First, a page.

He be­lieves other po­lice at­tend­ing ac­ci­dents could learn from John’s ex­am­ple and “go in there with an open mind and an open heart”.

“Any time I hear of a truck ac­ci­dent in­volv­ing a car, ir­re­spec­tive of who’s in the wrong … I know ex­actly how that truck driver is feel­ing. I’d love to be able to go and talk to them and try and help them to get through the trauma that they’re go­ing to have, be­cause that trauma is never ever go­ing to leave them.”


Ted says it is im­por­tant for peo­ple who have wit­nessed or been in­volved in road ac­ci­dents to talk about their ex­pe­ri­ence.

“You need to ei­ther talk to some­body who has ex­pe­ri­enced that sort of trauma, or talk to some­body that you feel that you can hon­estly talk to and safely talk to.”

He chal­lenges those who be­lieve men shouldn’t cry: “There’s noth­ing wrong with show­ing your emo­tions.”

Ted knows driv­ers who left the in­dus­try be­cause of road trauma but he is glad sup­port from his fam­ily helped him con­tinue to work and en­joy a long and re­ward­ing ca­reer.

One of his ca­reer high­lights was buying his first truck in 1963 – a sec­ond-hand In­ter­na­tional AB 184. This was fol­lowed by a Deutz Jupiter, a B Model Mack, the 1975 Ken­worth K125, a 1924 Mercedes, an AEC Manda­tor and a 14304 MAN.

He also owned a Grey Ghost K125CR for a while. He bought it from Kwika­sair in 1973.

As a sub­con­trac­tor, Ted moved freight for Kwika­sair, Bram­bles, Mayne Nick­less, Fluid Freight, F Mur­ray, R&H Trans­port, TNT, Ken Thomas, Bar­ney Kerr, Frig­moble and oth­ers. He sold the last of his trucks in 1998.

Since then he has clocked up mil­lions of miles as a staff driver.

“I pre­ferred be­ing an owner-driver but I wouldn’t be one th­ese days. There’s not the ca­ma­raderie, and there are more de­mands on you now than what there was.”

Ted also spent a few years driv­ing coaches: “The freight used to walk on and off. But some­times the freight was a bit hard to get on with.”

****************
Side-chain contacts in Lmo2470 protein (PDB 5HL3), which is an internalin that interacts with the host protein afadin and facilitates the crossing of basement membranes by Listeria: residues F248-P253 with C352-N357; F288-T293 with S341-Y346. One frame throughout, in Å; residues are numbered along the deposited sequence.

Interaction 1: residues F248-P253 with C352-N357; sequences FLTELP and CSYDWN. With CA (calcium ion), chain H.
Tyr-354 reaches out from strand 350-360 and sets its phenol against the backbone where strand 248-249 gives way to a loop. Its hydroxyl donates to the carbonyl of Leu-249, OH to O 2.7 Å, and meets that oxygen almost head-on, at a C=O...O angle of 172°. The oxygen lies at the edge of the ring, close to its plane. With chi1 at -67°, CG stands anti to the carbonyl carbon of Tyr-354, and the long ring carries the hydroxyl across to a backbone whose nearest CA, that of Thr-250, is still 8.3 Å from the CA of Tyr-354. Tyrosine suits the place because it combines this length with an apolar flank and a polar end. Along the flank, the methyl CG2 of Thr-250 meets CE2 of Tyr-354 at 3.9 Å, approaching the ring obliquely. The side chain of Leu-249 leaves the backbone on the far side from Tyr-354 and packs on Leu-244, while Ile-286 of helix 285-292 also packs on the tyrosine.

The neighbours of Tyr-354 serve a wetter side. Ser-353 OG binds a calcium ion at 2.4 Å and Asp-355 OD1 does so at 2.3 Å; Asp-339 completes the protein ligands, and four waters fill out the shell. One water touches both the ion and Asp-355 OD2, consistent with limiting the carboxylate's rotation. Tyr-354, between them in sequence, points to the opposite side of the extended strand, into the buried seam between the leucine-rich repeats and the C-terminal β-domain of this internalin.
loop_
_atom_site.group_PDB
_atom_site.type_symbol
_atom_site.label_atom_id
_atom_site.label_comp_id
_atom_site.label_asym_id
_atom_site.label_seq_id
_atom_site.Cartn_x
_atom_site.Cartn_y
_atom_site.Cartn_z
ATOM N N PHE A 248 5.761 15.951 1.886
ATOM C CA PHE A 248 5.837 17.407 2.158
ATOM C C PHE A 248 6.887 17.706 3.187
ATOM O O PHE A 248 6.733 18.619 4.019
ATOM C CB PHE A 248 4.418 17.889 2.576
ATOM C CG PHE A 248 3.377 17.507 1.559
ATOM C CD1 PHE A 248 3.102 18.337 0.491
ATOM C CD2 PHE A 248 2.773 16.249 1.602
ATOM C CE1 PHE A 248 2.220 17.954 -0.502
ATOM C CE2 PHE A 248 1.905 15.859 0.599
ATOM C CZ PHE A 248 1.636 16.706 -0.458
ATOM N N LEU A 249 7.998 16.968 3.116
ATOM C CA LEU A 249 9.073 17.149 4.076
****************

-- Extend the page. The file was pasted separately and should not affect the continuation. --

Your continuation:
A chap­ter of Ted’s book is de­voted to the ac­ci­dent. Writ­ing this chap­ter was ther­a­peu­tic, but that isn’t what in­spired him to write the book.

“I’ve been telling the dif­fer­ent sto­ries in my life to other peo­ple and they’d say, ‘Well, why don’t you put it in a book?’”

He be­gan writ­ing it in about 2000. “I just wrote sto­ries as they came to mind,” he says. Ted pub­lished Diesel in my

Veins in 2015 to raise funds for the Na­tional Road Trans­port Hall of Fame at Alice Springs which sells the book for $15 plus postage.

Phone 08 8952 7161 or email [email protected]­trans­porthall.com to or­der a copy.

“I’d love to be able to go and talk to them and try and help them to get through the trauma”

Ted Scarfe is en­joy­ing re­tired life at Cooran­bong, NSW and pow­er­ful more com­fort­able Trucks have be­come in 1957 since Ted be­gan driv­ing

Ted pulled a B-dou­ble with this Ken­worth * Sup­port af­ter a trau­matic event can aid re­cov­ery. For help or in­for­ma­tion talk to your lo­cal GP or health pro­fes­sional. For phone sup­port, con­tact BeyondBlue 1300 22 4636 or Men­sLine Aus­tralia 1300 78 99 78....

An AEC Manda­tor